Working with SRK Consulting colleagues in Vancouver, Canada, SRK Consulting’s office in Cape Town has recently conducted preliminary groundwater modelling to assist a mining client in South America to find an environmentally sustainable solution for managing brine emanating from mine tailings.
According to Sheila Imrie, SRK principal hydrogeologist and specialist groundwater numerical modeller, the management of waste brines is a common challenge for mines worldwide, and the client is investigating the options for disposing of sodium chloride (NaCl) brine over a 23‑year mine life and potentially after closure.
“A number of brine management options were evaluated for the project to consider at pre-feasibility stage,” said Imrie, “all of which had to take into account the relevant environmental regulations in conjunction with the geological setting and other conditions in the mining area.”
These included brine evaporation in surface ponds or in a brine concentrator, and discharging brine into surface water. Surface evaporation was considered unfeasible owing to the climatic water surplus of the region, while a brine concentrator would incur the excessive cost of a necessary lengthy high-voltage power transmission line. In any event, the subsequent disposal of concentrated brine would still need to be managed.
Discharging to surface water, while practised in other jurisdictions, was not favoured for this project despite the high natural attenuation potential in the region’s rivers.
“Brine injection to surface infiltration basins was also considered, but did not appear feasible due to an increased potential for affecting shallow groundwater resources – and potentially surface water – in the vicinity of the infiltration ponds,” she said.
The option deemed most practical – and evaluated further through reviewing available information, field testing and numerical groundwater modelling – was the injection of brine to a deep aquifer using injection wells.
The solids discharged from the horizontal belt filter will be conveyed to the tailings management area (TMA) developed over the life of the mine and through the post-closure period. Some of the tailings are sent underground and used as backfill in mined out panel rooms while the rest of the tailings are stored in two tailings facilities on surface and upon settling of the solid material the resultant brine needs to be removed and disposed from the tailings dam.
Situated on plastic and clay composite liners, the tailings would consist largely of waste sodium-chloride salt, with some impurities such as other salts, sand, silt and clay.
Rainfall would progressively dissolve the salt, leaving a small residue of insoluble material. Brine generated through this process and from the recycling of brine from the process plant would collect in lined settling ponds at the base of each TMA.
“The potential options for managing waste brines depend very much on having the right geology and hydrogeology,” she said. “In this project area, these particular aquifer conditions – where there is sufficiently low permeability near the surface and higher permeability with depth – allowed us to identify an aquifer about 400 metres deep that has the potential to be a good injection site.”
While quite unusual, these conditions presented a good opportunity for further study, to ensure that vertical movement of the brine would be limited. This would allow the brine to attenuate horizontally over time without finding its way to groundwater receptors.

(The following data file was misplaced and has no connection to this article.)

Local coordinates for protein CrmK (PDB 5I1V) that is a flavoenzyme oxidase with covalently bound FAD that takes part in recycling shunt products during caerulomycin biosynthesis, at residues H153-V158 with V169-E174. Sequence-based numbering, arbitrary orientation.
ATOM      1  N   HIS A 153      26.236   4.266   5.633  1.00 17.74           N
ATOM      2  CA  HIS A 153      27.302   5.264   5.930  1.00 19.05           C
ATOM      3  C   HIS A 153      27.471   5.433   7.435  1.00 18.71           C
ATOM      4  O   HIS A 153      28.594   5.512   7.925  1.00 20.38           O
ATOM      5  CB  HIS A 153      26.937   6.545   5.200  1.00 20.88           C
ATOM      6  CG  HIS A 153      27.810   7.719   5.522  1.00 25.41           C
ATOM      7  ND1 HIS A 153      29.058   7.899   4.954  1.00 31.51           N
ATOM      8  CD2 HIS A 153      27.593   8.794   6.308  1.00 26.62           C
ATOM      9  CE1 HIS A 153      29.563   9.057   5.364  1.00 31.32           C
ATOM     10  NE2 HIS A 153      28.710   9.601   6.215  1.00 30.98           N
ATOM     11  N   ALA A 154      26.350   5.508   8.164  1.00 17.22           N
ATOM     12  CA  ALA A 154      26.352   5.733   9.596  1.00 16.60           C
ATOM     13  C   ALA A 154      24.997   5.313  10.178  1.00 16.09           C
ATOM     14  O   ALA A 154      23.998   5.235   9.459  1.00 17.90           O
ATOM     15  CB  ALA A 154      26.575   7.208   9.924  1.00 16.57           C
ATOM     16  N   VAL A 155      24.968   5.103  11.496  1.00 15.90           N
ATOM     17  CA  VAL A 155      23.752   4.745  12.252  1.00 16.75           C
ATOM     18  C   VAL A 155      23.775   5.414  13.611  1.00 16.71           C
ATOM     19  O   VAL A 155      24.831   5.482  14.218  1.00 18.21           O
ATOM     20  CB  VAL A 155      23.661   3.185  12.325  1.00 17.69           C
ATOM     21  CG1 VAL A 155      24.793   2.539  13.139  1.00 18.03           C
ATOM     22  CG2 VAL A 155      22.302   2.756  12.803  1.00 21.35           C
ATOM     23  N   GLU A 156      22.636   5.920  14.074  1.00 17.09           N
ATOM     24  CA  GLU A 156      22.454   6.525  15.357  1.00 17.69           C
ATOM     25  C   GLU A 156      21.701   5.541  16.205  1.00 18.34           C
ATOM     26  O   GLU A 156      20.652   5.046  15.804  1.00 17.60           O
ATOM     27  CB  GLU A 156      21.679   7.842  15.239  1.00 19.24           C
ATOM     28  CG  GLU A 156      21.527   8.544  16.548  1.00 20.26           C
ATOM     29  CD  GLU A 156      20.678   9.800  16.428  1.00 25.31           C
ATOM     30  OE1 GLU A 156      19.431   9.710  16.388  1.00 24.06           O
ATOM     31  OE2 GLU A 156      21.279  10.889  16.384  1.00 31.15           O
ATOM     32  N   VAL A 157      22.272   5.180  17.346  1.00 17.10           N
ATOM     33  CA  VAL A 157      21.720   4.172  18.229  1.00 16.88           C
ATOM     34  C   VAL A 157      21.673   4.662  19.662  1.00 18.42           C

A preliminary evaluation of brine injection feasibility – in line with the early-stage evaluation of the project as a whole – was undertaken through a combination of numerical groundwater and geochemical modelling. While the groundwater modelling evaluated the likely pressure increases and brine plume migration associated with injection, the geochemical modelling focused on the potential for chemical precipitation resulting from the interaction of oxygenated brine with anoxic brackish groundwater – as this could potentially clog the aquifer and injection wells.
“I was appointed to assist with the pre-feasibility numerical groundwater modelling scenarios to simulate potential impact of multiple injection wellfield designs,” said Imrie. “We developed a two-dimensional, axisymmetric radial groundwater flow model to evaluate pressure effects and plume migration – as the hydrostratigraphy was relatively horizontal and homogeneous – and to model density-driven groundwater flow. We evaluated numerous brine injection scenarios, and a range of sensitivity analyses were undertaken to help address inherent uncertainty in the knowledge of hydrogeological conditions.”
The next stage of investigation, she said, will include follow-up drilling, installation of test wells, piezometric monitoring and hydraulic testing to confirm the injection horizon continuity and hydraulic characteristics.
The installation of deep, nested vibrating-wire piezometers to provide reliable piezometric head profiles will also be necessary, as will the optimisation of the injection field design – including monitoring points and programme details based on outcomes of the investigations.
“This will allow the remodelling of expected pressure response and brine migration on the basis of the updated information,” she said. “Numerical groundwater models are essential tools for investigating the behaviour of aquifer systems in time and space. By ensuring that each phase of model development is appropriately designed to meet current project objectives, we provide our clients with a cost-effective and defensible means to evaluate system responses and potential impacts of current and future groundwater-related management options under consideration.”
This article was reviewed by Gustavo Kiefer.
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